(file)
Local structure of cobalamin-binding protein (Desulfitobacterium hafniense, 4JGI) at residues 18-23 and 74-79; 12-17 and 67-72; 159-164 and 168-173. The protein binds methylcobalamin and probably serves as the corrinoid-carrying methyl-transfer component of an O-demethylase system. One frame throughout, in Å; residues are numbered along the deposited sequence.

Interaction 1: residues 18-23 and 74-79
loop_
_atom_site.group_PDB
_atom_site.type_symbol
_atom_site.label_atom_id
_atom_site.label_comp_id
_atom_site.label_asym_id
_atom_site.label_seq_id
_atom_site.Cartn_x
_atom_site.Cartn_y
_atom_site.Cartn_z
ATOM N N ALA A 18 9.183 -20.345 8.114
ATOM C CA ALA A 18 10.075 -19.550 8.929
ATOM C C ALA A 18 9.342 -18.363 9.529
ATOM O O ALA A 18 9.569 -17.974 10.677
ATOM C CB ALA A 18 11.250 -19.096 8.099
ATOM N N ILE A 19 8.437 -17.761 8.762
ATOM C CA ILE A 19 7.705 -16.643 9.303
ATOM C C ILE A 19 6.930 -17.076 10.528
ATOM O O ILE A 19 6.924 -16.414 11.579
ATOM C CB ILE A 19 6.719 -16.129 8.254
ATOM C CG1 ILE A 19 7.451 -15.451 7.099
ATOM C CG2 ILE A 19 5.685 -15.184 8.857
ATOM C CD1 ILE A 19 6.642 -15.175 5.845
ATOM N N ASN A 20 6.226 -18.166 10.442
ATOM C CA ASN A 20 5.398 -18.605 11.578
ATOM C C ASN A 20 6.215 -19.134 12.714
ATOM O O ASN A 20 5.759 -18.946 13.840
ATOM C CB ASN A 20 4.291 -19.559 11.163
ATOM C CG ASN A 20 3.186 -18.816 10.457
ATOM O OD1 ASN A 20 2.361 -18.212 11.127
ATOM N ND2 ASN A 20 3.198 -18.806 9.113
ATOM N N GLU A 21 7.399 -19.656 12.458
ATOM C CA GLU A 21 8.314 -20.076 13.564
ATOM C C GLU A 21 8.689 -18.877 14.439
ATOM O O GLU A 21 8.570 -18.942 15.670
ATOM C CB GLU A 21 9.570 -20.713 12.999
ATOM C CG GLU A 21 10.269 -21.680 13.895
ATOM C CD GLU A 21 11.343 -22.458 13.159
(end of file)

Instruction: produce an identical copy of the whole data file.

Local structure of cobalamin-binding protein (Desulfitobacterium hafniense, 4JGI) at residues 18-23 and 74-79; 12-17 and 67-72; 159-164 and 168-173. The protein binds methylcobalamin and probably serves as the corrinoid-carrying methyl-transfer component of an O-demethylase system. One frame throughout, in Å; residues are numbered along the deposited sequence.

Interaction 1: residues 18-23 and 74-79
loop_
_atom_site.group_PDB
_atom_site.type_symbol
_atom_site.label_atom_id
_atom_site.label_comp_id
_atom_site.label_asym_id
_atom_site.label_seq_id
_atom_site.Cartn_x
_atom_site.Cartn_y
_atom_site.Cartn_z
ATOM N N ALA A 18 9.183 -20.345 8.114
ATOM C CA ALA A 18 10.075 -19.550 8.929
ATOM C C ALA A 18 9.342 -18.363 9.529
ATOM O O ALA A 18 9.569 -17.974 10.677
ATOM C CB ALA A 18 11.250 -19.096 8.099
ATOM N N ILE A 19 8.437 -17.761 8.762
ATOM C CA ILE A 19 7.705 -16.643 9.303
ATOM C C ILE A 19 6.930 -17.076 10.528
ATOM O O ILE A 19 6.924 -16.414 11.579
ATOM C CB ILE A 19 6.719 -16.129 8.254
ATOM C CG1 ILE A 19 7.451 -15.451 7.099
ATOM C CG2 ILE A 19 5.685 -15.184 8.857
ATOM C CD1 ILE A 19 6.642 -15.175 5.845
ATOM N N ASN A 20 6.226 -18.166 10.442
ATOM C CA ASN A 20 5.398 -18.605 11.578
ATOM C C ASN A 20 6.215 -19.134 12.714
ATOM O O ASN A 20 5.759 -18.946 13.840
ATOM C CB ASN A 20 4.291 -19.559 11.163
ATOM C CG ASN A 20 3.186 -18.816 10.457
ATOM O OD1 ASN A 20 2.361 -18.212 11.127
ATOM N ND2 ASN A 20 3.198 -18.806 9.113
ATOM N N GLU A 21 7.399 -19.656 12.458
ATOM C CA GLU A 21 8.314 -20.076 13.564
ATOM C C GLU A 21 8.689 -18.877 14.439
ATOM O O GLU A 21 8.570 -18.942 15.670
ATOM C CB GLU A 21 9.570 -20.713 12.999
ATOM C CG GLU A 21 10.269 -21.680 13.895
ATOM C CD GLU A 21 11.343 -22.458 13.159